In this article we investigate two-level split-plot designs where the sub-plots consist of only two mirror image trials. Assuming third and higher order interactions negligible, we show that these designs divide the estimated effects into two orthogonal sub-spaces, separating sub-plot main effects and sub-plot by whole-plot interactions from the rest. Further we show how to construct split-plot designs of projectivity P≥3. We also introduce a new class of split-plot designs with mirror image pairs constructed from non-geometric Plackett-Burman designs. The design properties of such designs are very appealing with effects of major interest free from full aliasing assuming that 3rd and higher order interactions are negligible

  • 42.
    Bisgaard, Søren
    et al.
    Isenberg School of Management, University of Massachusetts Amherst, Eugene M. Isenberg School of Management, University of Massachusetts Amherst.
    Kulahci, Murat
    Department of Informatics and Mathematical Modelling, Technical University of Denmark.
    Time Series Analysis and Forecasting by Example2011Bok (Refereegranskat)
  • 43.
    Dehlendorff, Christian
    et al.
    Informatics and Mathematical Modelling, Section for Statistics, Lyngby, Technical University of Denmark, Department of DTU Informatics, DTU Data Analysis, Technical University of Denmark, Technical University of Denmark.
    Kulahci, Murat
    Department of Informatics and Mathematical Modelling, Technical University of Denmark.
    Andersen, Klaus Kaae Aae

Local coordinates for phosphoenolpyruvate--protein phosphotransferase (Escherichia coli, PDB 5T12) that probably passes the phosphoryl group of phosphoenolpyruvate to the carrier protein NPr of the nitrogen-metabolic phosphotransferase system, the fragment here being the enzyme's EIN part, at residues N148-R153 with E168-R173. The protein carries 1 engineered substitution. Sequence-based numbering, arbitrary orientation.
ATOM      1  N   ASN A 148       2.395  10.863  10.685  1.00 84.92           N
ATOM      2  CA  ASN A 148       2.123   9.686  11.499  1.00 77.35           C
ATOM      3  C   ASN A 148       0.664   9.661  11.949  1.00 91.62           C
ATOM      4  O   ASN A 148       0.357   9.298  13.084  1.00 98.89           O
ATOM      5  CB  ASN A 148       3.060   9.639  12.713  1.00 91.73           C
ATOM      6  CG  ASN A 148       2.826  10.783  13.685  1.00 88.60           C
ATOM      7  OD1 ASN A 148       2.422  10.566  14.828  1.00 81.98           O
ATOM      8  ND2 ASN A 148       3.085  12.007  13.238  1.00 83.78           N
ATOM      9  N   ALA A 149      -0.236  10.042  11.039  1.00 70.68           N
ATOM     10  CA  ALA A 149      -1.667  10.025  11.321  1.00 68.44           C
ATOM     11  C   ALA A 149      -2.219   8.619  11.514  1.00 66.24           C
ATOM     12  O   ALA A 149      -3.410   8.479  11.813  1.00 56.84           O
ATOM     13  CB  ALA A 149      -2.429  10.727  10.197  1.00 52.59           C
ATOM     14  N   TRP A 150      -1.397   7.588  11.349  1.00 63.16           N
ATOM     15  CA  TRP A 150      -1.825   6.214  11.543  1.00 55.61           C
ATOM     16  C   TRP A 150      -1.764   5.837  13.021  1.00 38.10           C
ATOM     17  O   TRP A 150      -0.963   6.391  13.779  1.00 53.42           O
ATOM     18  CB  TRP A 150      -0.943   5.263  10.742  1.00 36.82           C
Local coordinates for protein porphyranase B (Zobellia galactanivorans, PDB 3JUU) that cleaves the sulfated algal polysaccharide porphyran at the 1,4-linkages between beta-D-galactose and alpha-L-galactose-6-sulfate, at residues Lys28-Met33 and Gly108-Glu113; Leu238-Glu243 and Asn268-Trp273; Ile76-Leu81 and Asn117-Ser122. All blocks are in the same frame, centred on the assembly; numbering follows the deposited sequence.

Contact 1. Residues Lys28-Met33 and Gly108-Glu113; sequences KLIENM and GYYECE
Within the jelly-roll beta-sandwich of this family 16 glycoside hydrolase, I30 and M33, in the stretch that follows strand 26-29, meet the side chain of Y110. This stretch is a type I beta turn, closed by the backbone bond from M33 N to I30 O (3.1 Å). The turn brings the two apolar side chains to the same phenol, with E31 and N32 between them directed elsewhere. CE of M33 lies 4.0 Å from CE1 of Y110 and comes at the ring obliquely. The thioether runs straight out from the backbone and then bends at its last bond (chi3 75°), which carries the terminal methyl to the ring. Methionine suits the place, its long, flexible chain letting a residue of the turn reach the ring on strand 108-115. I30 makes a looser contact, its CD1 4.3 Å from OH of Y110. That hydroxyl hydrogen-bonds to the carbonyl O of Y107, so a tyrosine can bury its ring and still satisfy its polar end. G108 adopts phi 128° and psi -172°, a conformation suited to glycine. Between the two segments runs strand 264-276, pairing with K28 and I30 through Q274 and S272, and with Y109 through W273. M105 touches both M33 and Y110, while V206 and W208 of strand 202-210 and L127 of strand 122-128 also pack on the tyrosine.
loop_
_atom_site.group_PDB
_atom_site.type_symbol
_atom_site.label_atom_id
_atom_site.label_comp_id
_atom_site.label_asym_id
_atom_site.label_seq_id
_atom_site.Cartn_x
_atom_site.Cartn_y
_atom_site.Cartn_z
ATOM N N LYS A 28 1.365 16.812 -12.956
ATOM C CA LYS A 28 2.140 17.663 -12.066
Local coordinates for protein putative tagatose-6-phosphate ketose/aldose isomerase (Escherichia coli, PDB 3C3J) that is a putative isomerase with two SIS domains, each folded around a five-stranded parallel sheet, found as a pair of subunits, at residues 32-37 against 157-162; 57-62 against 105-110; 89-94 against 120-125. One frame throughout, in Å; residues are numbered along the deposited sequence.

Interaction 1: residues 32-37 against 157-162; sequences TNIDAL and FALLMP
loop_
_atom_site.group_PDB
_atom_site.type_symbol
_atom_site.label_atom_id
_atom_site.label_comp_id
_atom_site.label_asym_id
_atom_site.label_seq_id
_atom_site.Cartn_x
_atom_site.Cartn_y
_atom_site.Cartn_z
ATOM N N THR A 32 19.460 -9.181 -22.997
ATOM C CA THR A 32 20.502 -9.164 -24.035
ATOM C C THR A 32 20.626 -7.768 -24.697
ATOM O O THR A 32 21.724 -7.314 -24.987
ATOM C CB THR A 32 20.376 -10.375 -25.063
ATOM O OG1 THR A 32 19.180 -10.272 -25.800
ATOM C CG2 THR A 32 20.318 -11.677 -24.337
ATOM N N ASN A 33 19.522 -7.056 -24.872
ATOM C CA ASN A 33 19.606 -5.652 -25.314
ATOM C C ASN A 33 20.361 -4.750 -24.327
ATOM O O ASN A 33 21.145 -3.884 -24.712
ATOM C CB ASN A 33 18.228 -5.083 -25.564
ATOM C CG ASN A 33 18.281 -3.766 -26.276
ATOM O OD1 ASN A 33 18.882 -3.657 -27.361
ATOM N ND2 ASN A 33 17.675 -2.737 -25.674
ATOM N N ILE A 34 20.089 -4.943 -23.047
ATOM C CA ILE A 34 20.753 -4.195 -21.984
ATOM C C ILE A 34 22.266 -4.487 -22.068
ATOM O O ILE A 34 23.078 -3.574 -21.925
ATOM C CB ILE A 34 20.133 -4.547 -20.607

Technical University of Denmark, Lyngby, Department of Informatics and Mathematical Modelling, Technical University of Denmark.
    Analysis of computer experiments with multiple noise sources2010Ingår i: Quality and Reliability Engineering International, ISSN 0748-8017, E-ISSN 1099-1638, Vol. 26, nr 2, s. 137-146Artikel i tidskrift (Refereegranskat)
    Abstract [en]

    In this paper we present a modeling framework for analyzing computermodels with two types of variations. The paper is based on a case study of an orthopedic surgical unit, which has both controllable and uncontrollable factors. Our results show that this structure of variation can be modeled effectively with linear mixed effects models and generalized additive models

  • 44.
    Gupta, Shilpa D.
    et al.
    Division of Mathematical and Natural Sciences, Arizona State University.
    Kulahci, Murat
    Division of Mathematical and Natural Sciences, Arizona State University.
    Montgomery, Douglas C.
    Division of Mathematical and Natural Sciences, Arizona State University.
    Borror, Connie M.
    Division of Mathematical and Natural Sciences, Arizona State University.
    Analysis of signal-response systems using generalized linear mixed models2010Ingår i: Quality and Reliability Engineering International, ISSN 0748-8017, E-ISSN 1099-1638, Vol. 26, nr 4, s. 375-385Artikel i tidskrift (Refereegranskat)
    Abstract [en]

    Robust parameter design is one of the important tools used in Design for Six Sigma. In this article, we present an application of the generalized linear mixed model (GLMM) approach to robust design and analysis of signal-response systems. We propose a split-plot approach to the signal-response system characterized by two variance components-within-profile variance and between-profile variance. We demonstrate that explicit modeling of variance components using GLMMs leads to more precise point estimates of important model coefficients with shorter confidence intervals

  • 45.
    Dehlendorff, Christian
    et al.
    Informatics and Mathematical Modelling, Section for Statistics, Lyngby, Technical University of Denmark, Department of DTU Informatics, DTU Data Analysis, Technical University of Denmark, Technical University of Denmark.
    Kulahci, Murat
    Informatics and Mathematical Modelling, Section for Statistics, Lyngby, Technical University of Denmark.
    Merser, Sören
    Frederiksberg University Hospital, Clinic of Orthopaedic Surgery.
    Andersen, Klaus Kaae Aae
    Technical University of Denmark, Lyngby.